Veteran Stories:
Sandy Sommerville


  • Bdr. A.R. Sommerville in Glasgow, Scotland, May, 1945.

    Sandy Sommerville
  • Photo of Sommerville brothers, taken after the war, 1945. From left to right: Hugh, Brian and Sandy.

    Sandy Sommerville
  • Buffalo, the amphibious vehicle Sandy Sommerville drove.

    Sandy Sommerville
  • Sandy Sommerville in Olds, Alberta at event held by The Memory Project: Stories of the Second World War, June 29, 2010.

    Historica Canada
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"There was many an infantryman that appreciated the help they got, you know."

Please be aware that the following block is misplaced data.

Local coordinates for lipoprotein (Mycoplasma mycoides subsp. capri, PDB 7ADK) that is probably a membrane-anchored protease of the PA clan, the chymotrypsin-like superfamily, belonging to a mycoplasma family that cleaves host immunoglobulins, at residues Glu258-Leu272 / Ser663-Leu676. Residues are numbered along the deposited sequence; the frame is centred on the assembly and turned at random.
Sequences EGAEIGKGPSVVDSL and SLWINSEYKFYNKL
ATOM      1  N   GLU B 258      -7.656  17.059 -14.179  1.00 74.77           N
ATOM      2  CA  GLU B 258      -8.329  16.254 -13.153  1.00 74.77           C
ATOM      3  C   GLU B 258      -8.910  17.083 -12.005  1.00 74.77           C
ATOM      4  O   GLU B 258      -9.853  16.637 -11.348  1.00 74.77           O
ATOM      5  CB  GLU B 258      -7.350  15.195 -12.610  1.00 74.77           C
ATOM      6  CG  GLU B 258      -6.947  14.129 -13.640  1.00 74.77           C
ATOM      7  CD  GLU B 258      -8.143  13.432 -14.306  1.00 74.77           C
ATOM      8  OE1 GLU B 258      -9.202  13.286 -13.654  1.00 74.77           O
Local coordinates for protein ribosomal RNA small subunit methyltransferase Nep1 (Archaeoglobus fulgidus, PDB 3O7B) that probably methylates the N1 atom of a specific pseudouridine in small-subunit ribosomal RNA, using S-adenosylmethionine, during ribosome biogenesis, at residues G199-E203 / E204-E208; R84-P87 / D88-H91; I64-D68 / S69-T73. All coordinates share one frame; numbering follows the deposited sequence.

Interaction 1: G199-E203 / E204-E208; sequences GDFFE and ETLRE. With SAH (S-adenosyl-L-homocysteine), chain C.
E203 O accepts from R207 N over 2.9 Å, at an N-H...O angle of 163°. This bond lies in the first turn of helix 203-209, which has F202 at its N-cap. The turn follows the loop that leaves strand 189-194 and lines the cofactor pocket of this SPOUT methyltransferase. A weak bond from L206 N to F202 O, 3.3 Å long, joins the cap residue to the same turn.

What I did, I would go between the forward observation officer and I can reconnoiter the course, the road we were going to take. Then I would come back to the guns, pick up my crew in the Universal Carrier [also known as a Bren Gun Carrier] they were in and we would lay a telephone line from the guns to... And that way, the Germans didn’t; they could pick up the radio but they couldn’t pick up the telephone, you know. First couple of weeks I guess, I was riding in a tank, operating radio. Well then the NCO [Non-Commissioned Officer] in charge of the signals, he was wounded by machine gun fire so they gave me his job. And from then on, I was in charge of the troop signals. [On D-Day] we travelled all night from Southampton, England across and that morning at daybreak, we could see the shore and we had got our orders to start firing at 11,000 yards. And that’s when the… we kept that up until the infantry had to land. And then we stopped firing at that time and we had to wait for them to get on before we could go in and land. The Germans were firing at us and we were firing at them. Between us was a village of Courseulles [-sur-Mer], on the coast there, Juno Beach. When we got off on the beach, there was lots of bodies laying around. And as we were working our way off the beach, we got bombed from the German bombers, you know there. And I was in the tank; I was up in the turret. The explosion - we didn’t get hit directly, but the explosion blew me down in and tore my helmet right off my head. Anyway, then we got off it and our sergeant major came by on a … and I got hold of him, I said, get me a helmet. And because they had a band on it, you know, it took quite a blast to pull it off. So I said, there’s lots of them laying around there that nobody needs anymore, so he got me one. I felt more comfortable then. Yeah. We were there for over a month. I think it took a long time to take the city of Caen and that area, because one experience at Carpiquet was an airport a few miles from Caen and I always remember we were in a kind of grove of trees there and okay, looks clear. So we poured the gas to it, got across. We had just got where we wanted at the airport and there was another carrier behind us. They said, well you made it, guess we can too. But they only got started out and they got hit. And then, you see, the Germans had time to swing their guns around and get ... So that was good fortune for us. But then they took us out of the line, took us back to the beach, well, not that beach but to the coast there and they took the tanks away from us and gave us the 25-pounder artillery gun because it was cheaper to operate and it was more of the artillery weapon. There was many an infantryman that appreciated the help they got, you know. One fellow, he stepped out of line, they were going back through our line, and kissed the gun. He says if it hadn’t been for you, we wouldn’t have made it, you know.
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